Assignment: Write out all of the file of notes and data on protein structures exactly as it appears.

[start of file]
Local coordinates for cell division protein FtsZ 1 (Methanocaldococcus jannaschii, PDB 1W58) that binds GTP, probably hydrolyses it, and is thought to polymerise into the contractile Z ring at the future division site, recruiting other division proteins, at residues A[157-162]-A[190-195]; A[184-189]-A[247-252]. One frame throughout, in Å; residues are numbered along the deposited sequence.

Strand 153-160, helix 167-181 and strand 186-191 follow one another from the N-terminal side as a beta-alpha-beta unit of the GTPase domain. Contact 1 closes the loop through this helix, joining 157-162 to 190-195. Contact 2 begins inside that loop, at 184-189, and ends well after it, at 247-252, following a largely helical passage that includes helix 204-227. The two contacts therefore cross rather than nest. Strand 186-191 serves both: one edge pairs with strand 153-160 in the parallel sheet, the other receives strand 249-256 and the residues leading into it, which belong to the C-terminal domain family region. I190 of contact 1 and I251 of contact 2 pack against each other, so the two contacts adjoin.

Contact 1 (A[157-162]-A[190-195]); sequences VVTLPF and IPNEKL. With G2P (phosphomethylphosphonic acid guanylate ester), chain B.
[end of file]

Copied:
Local coordinates for cell division protein FtsZ 1 (Methanocaldococcus jannaschii, PDB 1W58) that binds GTP, probably hydrolyses it, and is thought to polymerise into the contractile Z ring at the future division site, recruiting other division proteins, at residues A[157-162]-A[190-195]; A[184-189]-A[247-252]. One frame throughout, in Å; residues are numbered along the deposited sequence.

Strand 153-160, helix 167-181 and strand 186-191 follow one another from the N-terminal side as a beta-alpha-beta unit of the GTPase domain. Contact 1 closes the loop through this helix, joining 157-162 to 190-195. Contact 2 begins inside that loop, at 184-189, and ends well after it, at 247-252, following a largely helical passage that includes helix 204-227. The two contacts therefore cross rather than nest. Strand 186-191 serves both: one edge pairs with strand 153-160 in the parallel sheet, the other receives strand 249-256 and the residues leading into it, which belong to the C-terminal domain family region. I190 of contact 1 and I251 of contact 2 pack against each other, so the two contacts adjoin.

Contact 1 (A[157-162]-A[190-195]); sequences VVTLPF and IPNEKL. With G2P (phosphomethylphosphonic acid guanylate ester), chain B.